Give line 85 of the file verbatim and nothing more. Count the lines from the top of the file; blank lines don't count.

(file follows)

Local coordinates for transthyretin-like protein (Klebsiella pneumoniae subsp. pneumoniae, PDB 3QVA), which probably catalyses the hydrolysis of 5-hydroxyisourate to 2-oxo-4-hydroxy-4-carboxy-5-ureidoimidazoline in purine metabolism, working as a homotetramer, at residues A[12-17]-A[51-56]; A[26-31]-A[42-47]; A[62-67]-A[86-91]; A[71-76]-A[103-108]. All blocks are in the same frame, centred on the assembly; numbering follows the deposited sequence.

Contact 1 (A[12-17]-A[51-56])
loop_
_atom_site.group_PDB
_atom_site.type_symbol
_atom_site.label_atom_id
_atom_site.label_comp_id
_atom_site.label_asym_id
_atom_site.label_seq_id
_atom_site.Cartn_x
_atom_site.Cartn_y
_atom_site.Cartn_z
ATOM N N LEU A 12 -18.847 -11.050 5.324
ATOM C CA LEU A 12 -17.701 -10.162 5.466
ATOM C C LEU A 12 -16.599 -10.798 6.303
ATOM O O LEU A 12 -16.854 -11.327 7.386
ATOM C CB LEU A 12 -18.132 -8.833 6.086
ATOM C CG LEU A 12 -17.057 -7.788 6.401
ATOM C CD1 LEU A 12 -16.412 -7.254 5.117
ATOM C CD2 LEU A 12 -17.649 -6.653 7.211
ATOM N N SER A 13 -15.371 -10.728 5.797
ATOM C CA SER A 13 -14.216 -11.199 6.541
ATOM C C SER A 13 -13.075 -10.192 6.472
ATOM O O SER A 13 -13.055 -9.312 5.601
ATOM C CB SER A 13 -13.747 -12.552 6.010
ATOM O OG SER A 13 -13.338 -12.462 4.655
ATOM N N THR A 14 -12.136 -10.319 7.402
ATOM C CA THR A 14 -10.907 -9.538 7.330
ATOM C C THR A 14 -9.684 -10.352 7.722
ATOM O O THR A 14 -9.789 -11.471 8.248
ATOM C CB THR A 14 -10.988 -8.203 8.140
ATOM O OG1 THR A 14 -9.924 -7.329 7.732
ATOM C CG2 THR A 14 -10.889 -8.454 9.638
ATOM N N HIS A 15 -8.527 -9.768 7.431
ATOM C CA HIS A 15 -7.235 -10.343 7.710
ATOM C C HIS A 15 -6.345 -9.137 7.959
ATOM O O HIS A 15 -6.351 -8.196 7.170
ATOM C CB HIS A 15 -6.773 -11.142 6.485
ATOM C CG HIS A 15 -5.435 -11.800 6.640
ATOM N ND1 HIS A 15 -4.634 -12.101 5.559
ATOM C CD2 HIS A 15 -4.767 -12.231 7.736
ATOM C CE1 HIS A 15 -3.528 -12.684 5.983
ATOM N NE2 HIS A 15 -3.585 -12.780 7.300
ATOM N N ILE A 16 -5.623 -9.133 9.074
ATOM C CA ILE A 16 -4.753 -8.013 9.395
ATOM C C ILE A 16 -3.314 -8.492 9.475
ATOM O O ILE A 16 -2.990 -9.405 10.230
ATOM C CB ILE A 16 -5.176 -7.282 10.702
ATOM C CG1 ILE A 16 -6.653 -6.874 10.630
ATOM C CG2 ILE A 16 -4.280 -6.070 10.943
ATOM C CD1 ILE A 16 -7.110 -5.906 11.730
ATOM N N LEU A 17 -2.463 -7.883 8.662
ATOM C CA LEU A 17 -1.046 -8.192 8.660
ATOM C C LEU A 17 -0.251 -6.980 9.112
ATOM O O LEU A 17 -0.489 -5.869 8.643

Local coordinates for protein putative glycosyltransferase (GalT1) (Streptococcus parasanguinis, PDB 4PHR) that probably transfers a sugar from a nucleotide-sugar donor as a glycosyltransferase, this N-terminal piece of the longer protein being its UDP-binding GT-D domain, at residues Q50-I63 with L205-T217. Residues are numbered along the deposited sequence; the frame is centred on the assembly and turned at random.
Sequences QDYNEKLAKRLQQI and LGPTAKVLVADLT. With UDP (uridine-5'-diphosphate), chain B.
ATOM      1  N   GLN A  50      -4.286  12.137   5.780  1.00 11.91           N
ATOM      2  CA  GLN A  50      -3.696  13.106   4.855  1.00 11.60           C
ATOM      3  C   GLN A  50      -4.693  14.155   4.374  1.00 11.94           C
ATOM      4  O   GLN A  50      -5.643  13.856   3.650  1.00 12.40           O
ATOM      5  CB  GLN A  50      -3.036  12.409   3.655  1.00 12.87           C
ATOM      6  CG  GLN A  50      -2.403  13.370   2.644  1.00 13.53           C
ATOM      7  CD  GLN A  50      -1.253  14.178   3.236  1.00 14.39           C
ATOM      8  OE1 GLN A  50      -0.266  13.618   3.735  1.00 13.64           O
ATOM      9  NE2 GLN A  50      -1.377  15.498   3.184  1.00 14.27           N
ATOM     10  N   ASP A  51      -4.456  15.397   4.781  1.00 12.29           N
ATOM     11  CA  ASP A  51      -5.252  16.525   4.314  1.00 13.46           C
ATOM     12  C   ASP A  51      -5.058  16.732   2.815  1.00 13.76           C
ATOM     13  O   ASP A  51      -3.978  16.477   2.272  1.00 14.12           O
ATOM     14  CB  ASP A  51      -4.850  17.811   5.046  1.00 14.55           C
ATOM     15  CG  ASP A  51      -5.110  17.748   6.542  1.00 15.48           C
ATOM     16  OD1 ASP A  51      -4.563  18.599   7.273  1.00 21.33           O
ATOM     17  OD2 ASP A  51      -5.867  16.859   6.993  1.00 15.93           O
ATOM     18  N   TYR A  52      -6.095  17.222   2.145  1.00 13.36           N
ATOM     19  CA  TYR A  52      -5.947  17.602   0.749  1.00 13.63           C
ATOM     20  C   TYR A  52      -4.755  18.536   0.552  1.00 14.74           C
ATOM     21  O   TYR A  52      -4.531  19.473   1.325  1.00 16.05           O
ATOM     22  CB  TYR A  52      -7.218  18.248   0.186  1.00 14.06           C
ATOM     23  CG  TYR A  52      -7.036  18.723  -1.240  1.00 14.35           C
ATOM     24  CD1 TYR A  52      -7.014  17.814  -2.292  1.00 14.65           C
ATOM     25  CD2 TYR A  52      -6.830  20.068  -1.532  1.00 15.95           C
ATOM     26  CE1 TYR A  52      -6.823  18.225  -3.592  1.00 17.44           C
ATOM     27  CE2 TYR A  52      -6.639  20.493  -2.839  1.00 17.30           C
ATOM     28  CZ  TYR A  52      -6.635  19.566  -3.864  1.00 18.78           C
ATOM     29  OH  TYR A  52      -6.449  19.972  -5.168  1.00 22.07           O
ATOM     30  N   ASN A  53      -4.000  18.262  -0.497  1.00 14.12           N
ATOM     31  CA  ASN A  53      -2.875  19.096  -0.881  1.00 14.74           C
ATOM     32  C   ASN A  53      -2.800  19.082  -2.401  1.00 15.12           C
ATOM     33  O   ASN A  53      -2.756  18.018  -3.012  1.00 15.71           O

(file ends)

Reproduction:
ATOM     28  CZ  TYR A  52      -6.635  19.566  -3.864  1.00 18.78           C